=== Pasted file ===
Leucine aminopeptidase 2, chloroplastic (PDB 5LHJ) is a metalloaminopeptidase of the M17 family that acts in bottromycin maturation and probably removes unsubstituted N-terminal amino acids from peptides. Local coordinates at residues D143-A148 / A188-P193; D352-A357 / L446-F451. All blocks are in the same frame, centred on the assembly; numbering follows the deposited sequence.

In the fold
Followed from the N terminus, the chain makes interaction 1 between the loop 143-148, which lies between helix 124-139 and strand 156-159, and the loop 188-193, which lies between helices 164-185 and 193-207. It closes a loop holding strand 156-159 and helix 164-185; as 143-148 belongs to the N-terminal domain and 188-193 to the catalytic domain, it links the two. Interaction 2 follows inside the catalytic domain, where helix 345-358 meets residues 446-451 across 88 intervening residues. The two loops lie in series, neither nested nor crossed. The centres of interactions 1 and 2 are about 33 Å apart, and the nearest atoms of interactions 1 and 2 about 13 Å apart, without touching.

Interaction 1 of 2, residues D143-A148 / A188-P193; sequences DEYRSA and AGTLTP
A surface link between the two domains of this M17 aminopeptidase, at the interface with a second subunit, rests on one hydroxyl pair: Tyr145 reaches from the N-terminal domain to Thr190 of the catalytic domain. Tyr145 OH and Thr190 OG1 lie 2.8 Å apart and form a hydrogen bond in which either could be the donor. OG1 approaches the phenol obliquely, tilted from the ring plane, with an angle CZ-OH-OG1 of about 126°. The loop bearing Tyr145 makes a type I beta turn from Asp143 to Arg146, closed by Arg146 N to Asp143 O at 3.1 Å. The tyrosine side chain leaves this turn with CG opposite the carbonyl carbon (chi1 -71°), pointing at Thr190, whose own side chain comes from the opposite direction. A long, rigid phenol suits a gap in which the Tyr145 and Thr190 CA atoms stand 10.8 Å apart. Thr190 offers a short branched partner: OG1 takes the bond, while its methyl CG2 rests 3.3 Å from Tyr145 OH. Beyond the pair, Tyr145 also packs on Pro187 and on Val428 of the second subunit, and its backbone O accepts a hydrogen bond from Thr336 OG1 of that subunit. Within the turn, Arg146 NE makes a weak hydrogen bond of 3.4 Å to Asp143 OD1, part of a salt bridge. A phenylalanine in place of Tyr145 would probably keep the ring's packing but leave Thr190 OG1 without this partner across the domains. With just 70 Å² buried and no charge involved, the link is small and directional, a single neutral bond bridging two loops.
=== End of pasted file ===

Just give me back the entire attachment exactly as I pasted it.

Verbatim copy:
Leucine aminopeptidase 2, chloroplastic (PDB 5LHJ) is a metalloaminopeptidase of the M17 family that acts in bottromycin maturation and probably removes unsubstituted N-terminal amino acids from peptides. Local coordinates at residues D143-A148 / A188-P193; D352-A357 / L446-F451. All blocks are in the same frame, centred on the assembly; numbering follows the deposited sequence.

In the fold
Followed from the N terminus, the chain makes interaction 1 between the loop 143-148, which lies between helix 124-139 and strand 156-159, and the loop 188-193, which lies between helices 164-185 and 193-207. It closes a loop holding strand 156-159 and helix 164-185; as 143-148 belongs to the N-terminal domain and 188-193 to the catalytic domain, it links the two. Interaction 2 follows inside the catalytic domain, where helix 345-358 meets residues 446-451 across 88 intervening residues. The two loops lie in series, neither nested nor crossed. The centres of interactions 1 and 2 are about 33 Å apart, and the nearest atoms of interactions 1 and 2 about 13 Å apart, without touching.

Interaction 1 of 2, residues D143-A148 / A188-P193; sequences DEYRSA and AGTLTP
A surface link between the two domains of this M17 aminopeptidase, at the interface with a second subunit, rests on one hydroxyl pair: Tyr145 reaches from the N-terminal domain to Thr190 of the catalytic domain. Tyr145 OH and Thr190 OG1 lie 2.8 Å apart and form a hydrogen bond in which either could be the donor. OG1 approaches the phenol obliquely, tilted from the ring plane, with an angle CZ-OH-OG1 of about 126°. The loop bearing Tyr145 makes a type I beta turn from Asp143 to Arg146, closed by Arg146 N to Asp143 O at 3.1 Å. The tyrosine side chain leaves this turn with CG opposite the carbonyl carbon (chi1 -71°), pointing at Thr190, whose own side chain comes from the opposite direction. A long, rigid phenol suits a gap in which the Tyr145 and Thr190 CA atoms stand 10.8 Å apart. Thr190 offers a short branched partner: OG1 takes the bond, while its methyl CG2 rests 3.3 Å from Tyr145 OH. Beyond the pair, Tyr145 also packs on Pro187 and on Val428 of the second subunit, and its backbone O accepts a hydrogen bond from Thr336 OG1 of that subunit. Within the turn, Arg146 NE makes a weak hydrogen bond of 3.4 Å to Asp143 OD1, part of a salt bridge. A phenylalanine in place of Tyr145 would probably keep the ring's packing but leave Thr190 OG1 without this partner across the domains. With just 70 Å² buried and no charge involved, the link is small and directional, a single neutral bond bridging two loops.